News / June 2018

CLTC Grantee Q&A: Cybersecurity and Data Vulnerability in Mobile Sensing Devices

Euiyoung Kim and Alice M. Agogino

Alice M. AgoginoDanielle PorehEuiyoung Kim, and Matilde Bisballe Jensen recently had their CLTC-funded research published on the Design Society website. In their paper, “Novice Designers’ Lack of Awareness To Cybersecurity and Data Vulnerability in New Concept Development of Mobile Sensing Devices,” the researchers focus on the privacy awareness of particularly vulnerable users of mobile sensing devices and co-robots in domestic settings. Drawing upon user approaches to phishing and malware in the online domain, the researchers aimed to create relevant guidelines on cybersecurity behavior for private users, and to inform designers on how to more effectively build cybersecurity awareness and features into their product design.

Matilde Bisballe Jensen and Danielle Poreh

In the abstract of the paper, the authors assert that “As more mobile sensing devices are introduced in the market, the risks associated with cybersecurity increase. Our research goal is to shed light on novice designers’ awareness to these risks with a focus on the sensing device design.” The researchers coded qualitative data from teams of design students at UC Berkeley to see how carefully they took data vulnerability of their created solutions into account. “The results reveal that novice design students did not pay much attention to the data vulnerability of their new solutions, in spite of numerous prompts for them to do so.”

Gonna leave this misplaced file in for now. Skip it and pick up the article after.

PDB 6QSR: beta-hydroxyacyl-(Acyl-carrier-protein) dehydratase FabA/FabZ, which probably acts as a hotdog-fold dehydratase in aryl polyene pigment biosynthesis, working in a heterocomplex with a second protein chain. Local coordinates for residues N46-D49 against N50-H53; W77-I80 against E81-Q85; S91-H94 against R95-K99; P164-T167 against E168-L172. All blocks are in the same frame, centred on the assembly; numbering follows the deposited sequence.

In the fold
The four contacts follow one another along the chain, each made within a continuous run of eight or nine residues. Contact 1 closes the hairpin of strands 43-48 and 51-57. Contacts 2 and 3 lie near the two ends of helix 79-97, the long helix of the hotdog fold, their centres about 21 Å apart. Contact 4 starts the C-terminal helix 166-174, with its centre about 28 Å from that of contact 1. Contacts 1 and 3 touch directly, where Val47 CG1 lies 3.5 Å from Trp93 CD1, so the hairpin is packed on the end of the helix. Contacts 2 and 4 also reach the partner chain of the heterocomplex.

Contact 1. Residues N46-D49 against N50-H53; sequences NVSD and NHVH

What led you to pursue this research topic?

Mobile sensing and co-robots are emerging technologies that are predicted to have exponential growth in a range of markets: for example, they can be used in surveillance, connected home, personal monitoring, education, entertainment, health care, and even car sharing. As more and more devices are introduced in the market, the risks associated with cybersecurity is also increasing as these devices collect sensitive information about users and their environments. It becomes more problematic when the devices are hacked. In our research, we wanted to explore how we, as design educators, can inculcate future designers so that cybersecurity is considered in the process of product development. By doing so, the risks become more conspicuous to the end users, thus more preventable.